Enjoy below a legendary Ambrose ghost story in celebration of Halloween. Originally published in the October 20th, 1994 issue of The Buzz, co-news editor James Murphy put his twist on the infamous Ghost of Ambrose Hall. Special thanks go to Lindsey Row for submitting this idea and the accompanying photos to The Buzz.
“The Ghost of Ambrose Hall: Part 1,” by James Murphy transcribed below:
“In the spirit of Halloween, I thought I’d remind and inform the students of new and old, about the tale of the ‘Ghost of Ambrose Hall.’ Many have sought to unravel the mystery surrounding this ghost, but no one has succeeded. Let me recount what I dug up from hours of research.
The first reported journal I could find was in the Oct. 31, 1974 issue of the ambrosian news, titled “The Witch of Ambrose Towers Castle.” The article consisted of flying darts in an art classroom on third floor, strange noises from fourth, and a chalk board message that read, “I have told you the rule and reason for using only two strokes for this letter. What is the answer, Shelly?” After guarding all the doors, students proved the witch to be their art teacher playing a practical joke.
Rev. George McFaniel who was present during this article says that the story of the Ghost of Ambrose Hall was created by male students to scare the female students, who dormed in Ambrose Hall.
“I have lived here for twenty years as faculty and staff and three years as a student, and I must say, I have never seen the ghost,” said McDaniel, “but i also have entered the building at midnight, and it was a dark and creepy building that creaks and moans when the wind is blowing, which I attribute of course to an old building.”
“That’s not a pumpkin,” by Walter Ecklund, appeared in the November 3, 1988 issue of the Ambrose Magazine. Ecklund was the first to photograph the Ghost of Ambrose Hall (only the picture was a hoax as well). He did provide (in print) the most favorable fable to the Ghost of Ambrose Hall.
“Legend has it that decades ago, a depressed reverend took his own life in his Ambrose Hall apartment. What is not commonly known, however, is that right before he died, he performed his own last rites and buried himself in consecrated ground after a long, rambling eulogy many witnesses later recounted as ‘overly-sentimental bilge.’”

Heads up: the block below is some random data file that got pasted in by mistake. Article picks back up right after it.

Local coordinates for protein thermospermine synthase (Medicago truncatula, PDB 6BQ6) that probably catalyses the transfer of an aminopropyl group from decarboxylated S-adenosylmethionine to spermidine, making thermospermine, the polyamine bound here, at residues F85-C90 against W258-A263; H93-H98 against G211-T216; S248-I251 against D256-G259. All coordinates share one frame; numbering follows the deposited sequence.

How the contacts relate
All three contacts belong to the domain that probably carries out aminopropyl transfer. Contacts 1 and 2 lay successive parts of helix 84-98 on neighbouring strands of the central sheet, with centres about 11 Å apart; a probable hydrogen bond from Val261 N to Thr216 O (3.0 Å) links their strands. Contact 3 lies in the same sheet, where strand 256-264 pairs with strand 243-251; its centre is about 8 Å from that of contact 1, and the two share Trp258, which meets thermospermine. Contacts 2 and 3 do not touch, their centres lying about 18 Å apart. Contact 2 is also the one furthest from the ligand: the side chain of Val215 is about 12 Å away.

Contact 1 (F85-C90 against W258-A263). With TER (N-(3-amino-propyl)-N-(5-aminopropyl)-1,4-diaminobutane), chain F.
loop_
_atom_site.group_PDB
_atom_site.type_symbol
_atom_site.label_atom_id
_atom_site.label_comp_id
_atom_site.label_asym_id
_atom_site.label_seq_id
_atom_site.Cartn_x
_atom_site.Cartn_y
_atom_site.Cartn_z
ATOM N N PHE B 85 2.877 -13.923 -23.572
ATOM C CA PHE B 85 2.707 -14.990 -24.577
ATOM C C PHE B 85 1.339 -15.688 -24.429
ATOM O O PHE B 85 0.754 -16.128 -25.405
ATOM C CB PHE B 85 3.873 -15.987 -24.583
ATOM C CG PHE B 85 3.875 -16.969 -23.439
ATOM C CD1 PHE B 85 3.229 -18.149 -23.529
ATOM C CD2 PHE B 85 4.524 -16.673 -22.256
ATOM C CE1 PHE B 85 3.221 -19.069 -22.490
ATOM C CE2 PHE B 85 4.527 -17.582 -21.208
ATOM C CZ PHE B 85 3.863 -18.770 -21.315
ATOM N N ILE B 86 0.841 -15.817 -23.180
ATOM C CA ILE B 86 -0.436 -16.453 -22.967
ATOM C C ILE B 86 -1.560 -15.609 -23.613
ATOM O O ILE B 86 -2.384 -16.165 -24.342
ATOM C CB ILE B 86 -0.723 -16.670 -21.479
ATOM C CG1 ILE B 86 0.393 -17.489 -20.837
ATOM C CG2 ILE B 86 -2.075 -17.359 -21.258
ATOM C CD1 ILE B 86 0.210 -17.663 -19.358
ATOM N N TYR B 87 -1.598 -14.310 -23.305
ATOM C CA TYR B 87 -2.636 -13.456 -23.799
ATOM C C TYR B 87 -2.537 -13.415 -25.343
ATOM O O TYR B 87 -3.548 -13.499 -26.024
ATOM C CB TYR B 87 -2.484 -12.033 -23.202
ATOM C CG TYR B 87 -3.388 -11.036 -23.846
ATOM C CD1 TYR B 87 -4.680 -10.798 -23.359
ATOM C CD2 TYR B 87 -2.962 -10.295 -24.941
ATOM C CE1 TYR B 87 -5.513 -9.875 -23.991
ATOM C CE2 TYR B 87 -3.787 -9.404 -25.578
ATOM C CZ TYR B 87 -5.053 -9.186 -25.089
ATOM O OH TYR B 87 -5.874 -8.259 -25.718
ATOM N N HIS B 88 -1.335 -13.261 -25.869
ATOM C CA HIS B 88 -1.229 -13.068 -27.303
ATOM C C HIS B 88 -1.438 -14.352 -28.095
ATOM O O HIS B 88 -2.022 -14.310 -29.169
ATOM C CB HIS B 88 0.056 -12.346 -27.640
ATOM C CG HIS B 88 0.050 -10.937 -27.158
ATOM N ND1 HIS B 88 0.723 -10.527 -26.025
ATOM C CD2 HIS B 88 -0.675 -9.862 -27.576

I will now add to Ecklund’s story from various sources who agree to these facts. He was not a reverend, but a seminarian. No one knows why he took his life. No one was present when he hung himself, so no one knows if he performed last rites and heard his “overly-sentimental bilge.” There used to be a closed off room on the fourth floor, which some believed to be where the hanging took place, but is now renovated to a priest living quarters. There are unexplained lights, late at night, in the conference room, but many agree that they were just forgotten and left on.
This legend has been passed down to each generation of ghost seekers. Information that pertains to the ghost was hard to get because few offer to speak of it (mainly oriets who have previously lived in the building). In addition, those who have seen the ghost have disappeared. As a reverend, who shall remain anonymous said, “All those students who have reported seeing the ghost are no longer here.”
There have been other attempts to reveal the Ghost of Ambrose hall, but to no avail. The REv. James P. Kelleher tried in the November 2, 1989 issue of the Ambrose Magazine and a group of brave journalists tried Oct. 24, 1990, but both never made it to the next issue to report.
Well, it is my turn to make that promise. I hope to unravel the mystery of the Ghost of Ambrose hall by the next issue or die trying. GULP…
P.S. – If anyone has any information on the Ghost of Ambrose Hall (or any good ghost stories), please write to The Buzz in care of Jim Murphy.”